Amid a slew of disappointing quarterly financial results from Powder River Basin coal companies, some groups are raising questions about the commodity’s long-term viability.
The Boulder-based environmental group Clean Energy Action released a report Wednesday that predicts the country has already passed “peak coal” and that production will continue to decline because of rising costs. They include Powder River Basin coal in that prediction, even though it has the lowest production costs in the country.
Clean Energy Action Research Director Leslie Glustrom says as companies have to move more dirt to access deeper coal seams, they won’t be able to keep pace with cheap natural gas.
“There’s good reason to believe we are rapidly approaching the end of US coal deposits that can be mined at a profit, and if coal can’t be mined at a profit, not much of it will be mined,” Glustrom says.
Coal production costs are rising, including in the PRB, but most analysts expect them to increase at just one to two percent a year -- while natural gas prices are expected to grow much faster.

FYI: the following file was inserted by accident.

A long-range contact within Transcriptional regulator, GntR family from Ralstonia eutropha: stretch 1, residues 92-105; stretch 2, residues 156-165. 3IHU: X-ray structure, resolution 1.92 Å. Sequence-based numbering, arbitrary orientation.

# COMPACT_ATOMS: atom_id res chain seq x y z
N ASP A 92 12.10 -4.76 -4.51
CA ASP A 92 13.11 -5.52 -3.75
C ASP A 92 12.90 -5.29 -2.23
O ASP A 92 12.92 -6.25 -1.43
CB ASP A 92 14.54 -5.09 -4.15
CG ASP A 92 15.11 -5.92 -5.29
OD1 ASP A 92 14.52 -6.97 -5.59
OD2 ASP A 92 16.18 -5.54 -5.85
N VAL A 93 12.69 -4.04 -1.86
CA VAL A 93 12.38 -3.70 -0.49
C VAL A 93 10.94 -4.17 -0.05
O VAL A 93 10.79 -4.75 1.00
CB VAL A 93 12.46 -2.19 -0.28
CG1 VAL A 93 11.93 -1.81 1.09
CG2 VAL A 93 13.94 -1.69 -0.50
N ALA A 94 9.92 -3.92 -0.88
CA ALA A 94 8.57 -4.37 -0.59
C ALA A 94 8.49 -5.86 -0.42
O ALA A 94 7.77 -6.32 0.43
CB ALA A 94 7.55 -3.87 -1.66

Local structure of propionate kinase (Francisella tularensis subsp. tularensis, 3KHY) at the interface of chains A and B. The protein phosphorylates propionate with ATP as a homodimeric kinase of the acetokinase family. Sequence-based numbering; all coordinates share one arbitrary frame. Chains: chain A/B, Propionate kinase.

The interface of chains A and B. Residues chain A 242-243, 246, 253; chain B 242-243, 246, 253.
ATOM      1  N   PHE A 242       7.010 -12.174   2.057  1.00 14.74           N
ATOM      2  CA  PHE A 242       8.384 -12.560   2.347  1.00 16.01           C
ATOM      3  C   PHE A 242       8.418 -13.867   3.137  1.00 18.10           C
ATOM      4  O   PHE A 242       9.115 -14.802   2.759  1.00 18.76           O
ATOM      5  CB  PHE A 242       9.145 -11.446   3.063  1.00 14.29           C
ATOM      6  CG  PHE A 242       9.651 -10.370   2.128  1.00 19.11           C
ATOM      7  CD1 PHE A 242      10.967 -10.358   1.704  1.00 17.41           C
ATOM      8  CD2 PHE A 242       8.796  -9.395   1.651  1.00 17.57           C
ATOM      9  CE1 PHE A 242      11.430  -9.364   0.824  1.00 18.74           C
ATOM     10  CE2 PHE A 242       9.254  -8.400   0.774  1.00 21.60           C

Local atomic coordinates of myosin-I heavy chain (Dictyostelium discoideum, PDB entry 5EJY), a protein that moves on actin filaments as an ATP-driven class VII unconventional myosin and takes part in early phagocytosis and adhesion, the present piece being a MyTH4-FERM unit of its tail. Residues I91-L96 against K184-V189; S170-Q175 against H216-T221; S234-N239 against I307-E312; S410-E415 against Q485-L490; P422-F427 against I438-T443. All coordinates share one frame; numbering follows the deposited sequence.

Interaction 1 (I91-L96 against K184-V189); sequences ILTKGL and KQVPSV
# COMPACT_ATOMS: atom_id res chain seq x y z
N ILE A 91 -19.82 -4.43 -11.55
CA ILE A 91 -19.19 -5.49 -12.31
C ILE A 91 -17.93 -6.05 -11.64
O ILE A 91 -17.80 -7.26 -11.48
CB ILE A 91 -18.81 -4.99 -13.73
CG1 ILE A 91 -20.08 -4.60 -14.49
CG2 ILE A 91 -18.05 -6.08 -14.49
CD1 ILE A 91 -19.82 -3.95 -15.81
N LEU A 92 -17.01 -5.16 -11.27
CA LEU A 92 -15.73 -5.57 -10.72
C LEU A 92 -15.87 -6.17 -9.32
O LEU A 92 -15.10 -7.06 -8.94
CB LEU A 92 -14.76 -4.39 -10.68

John Hanou is an energy consultant who writes an annual report on the outlook for coal.
“The natural gas companies have to make money too," he says." "And you can’t make money at $2, where the price was a year and a half ago. You can’t really make money at $3. You can make money at $3.50, $4, $4.50, and once you have the numbers up there, natural gas really can’t compete.”
The stripping ratio -- the amount of dirt that has to be moved in relationship to the amount of coal recovered -- is the biggest factor in rising production costs. Hanou says the ratio has risen about 2 percent a year in the Powder River Basin for the last twenty years, and he’s expecting it to continue at roughly the same rate.